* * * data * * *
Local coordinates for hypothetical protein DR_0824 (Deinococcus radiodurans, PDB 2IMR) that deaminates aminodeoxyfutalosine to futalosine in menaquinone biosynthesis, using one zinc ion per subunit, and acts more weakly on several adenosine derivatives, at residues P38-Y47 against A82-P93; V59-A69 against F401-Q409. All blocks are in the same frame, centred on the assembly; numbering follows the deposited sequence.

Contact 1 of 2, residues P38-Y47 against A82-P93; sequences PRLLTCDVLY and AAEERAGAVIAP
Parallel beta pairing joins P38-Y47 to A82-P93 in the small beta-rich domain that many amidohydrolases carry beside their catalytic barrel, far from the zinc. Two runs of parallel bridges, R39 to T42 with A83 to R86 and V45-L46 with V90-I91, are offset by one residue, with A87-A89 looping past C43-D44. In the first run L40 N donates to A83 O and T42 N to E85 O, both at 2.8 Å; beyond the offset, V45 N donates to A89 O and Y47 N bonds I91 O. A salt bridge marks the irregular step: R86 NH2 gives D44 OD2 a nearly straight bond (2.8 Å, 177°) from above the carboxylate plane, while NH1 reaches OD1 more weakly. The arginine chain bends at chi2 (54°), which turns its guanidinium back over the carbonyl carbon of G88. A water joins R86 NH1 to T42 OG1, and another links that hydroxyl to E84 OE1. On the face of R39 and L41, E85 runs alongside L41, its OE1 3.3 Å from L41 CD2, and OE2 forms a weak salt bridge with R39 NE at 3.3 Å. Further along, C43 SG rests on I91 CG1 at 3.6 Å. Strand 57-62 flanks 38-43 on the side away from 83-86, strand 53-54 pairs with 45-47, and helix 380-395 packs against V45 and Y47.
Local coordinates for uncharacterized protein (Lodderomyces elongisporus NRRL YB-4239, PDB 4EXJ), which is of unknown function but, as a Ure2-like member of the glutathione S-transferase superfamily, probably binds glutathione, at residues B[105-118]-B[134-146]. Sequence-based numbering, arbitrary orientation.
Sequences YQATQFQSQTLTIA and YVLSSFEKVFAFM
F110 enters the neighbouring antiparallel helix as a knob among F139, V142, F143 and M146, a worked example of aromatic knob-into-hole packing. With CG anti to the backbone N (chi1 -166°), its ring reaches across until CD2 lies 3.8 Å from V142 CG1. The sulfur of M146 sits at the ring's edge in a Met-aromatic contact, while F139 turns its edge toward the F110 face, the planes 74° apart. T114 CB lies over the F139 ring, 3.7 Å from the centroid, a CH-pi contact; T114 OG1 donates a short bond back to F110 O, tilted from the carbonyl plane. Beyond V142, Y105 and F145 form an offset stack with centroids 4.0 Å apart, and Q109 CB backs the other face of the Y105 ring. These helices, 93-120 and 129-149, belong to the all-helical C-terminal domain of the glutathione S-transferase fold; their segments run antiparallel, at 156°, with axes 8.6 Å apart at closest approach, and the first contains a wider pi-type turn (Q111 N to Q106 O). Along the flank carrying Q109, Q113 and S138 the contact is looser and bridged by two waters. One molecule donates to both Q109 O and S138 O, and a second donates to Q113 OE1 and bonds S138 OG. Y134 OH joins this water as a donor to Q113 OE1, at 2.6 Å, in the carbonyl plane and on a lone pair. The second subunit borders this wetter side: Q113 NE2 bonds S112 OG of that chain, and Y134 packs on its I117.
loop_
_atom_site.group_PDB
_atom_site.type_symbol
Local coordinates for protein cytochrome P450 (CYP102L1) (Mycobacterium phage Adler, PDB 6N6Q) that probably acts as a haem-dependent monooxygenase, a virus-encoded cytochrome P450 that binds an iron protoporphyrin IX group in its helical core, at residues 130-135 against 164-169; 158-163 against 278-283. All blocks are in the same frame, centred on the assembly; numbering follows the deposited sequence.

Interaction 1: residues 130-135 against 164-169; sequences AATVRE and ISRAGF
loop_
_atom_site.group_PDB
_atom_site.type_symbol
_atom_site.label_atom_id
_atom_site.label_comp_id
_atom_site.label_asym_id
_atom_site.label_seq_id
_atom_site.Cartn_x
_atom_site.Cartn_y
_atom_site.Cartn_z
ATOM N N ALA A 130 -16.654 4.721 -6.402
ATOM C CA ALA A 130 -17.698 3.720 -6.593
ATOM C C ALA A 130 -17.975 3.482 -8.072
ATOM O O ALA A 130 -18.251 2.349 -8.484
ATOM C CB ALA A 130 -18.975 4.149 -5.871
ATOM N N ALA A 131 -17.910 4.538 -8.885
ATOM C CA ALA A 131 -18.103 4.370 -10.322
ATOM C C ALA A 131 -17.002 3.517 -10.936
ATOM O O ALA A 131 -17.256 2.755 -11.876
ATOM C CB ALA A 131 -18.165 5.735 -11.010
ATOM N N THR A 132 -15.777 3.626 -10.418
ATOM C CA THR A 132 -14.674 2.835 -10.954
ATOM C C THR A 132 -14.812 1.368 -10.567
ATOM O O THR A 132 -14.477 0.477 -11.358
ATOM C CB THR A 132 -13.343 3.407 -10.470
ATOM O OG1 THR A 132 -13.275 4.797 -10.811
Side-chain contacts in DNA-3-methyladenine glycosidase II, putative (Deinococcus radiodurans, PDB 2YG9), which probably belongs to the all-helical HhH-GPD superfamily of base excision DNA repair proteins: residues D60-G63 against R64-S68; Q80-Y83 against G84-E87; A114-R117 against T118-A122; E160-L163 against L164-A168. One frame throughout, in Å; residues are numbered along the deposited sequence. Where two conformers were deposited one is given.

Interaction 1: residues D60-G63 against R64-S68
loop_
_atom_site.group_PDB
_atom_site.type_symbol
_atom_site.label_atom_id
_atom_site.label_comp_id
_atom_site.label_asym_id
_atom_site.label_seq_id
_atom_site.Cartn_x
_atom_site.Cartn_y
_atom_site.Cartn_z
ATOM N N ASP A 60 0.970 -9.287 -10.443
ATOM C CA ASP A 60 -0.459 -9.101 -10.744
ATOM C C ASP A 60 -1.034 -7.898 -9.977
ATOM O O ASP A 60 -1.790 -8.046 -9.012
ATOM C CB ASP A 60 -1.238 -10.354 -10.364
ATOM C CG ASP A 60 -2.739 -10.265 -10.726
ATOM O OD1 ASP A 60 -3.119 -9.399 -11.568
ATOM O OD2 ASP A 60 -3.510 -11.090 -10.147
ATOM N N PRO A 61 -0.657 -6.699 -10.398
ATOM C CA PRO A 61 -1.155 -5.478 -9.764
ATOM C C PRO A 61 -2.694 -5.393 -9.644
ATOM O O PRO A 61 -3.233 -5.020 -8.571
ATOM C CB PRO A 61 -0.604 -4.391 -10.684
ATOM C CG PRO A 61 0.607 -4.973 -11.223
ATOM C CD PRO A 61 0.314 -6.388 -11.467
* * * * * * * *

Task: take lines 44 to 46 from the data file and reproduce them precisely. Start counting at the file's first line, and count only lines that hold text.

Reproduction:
_atom_site.label_comp_id
_atom_site.label_asym_id
_atom_site.label_seq_id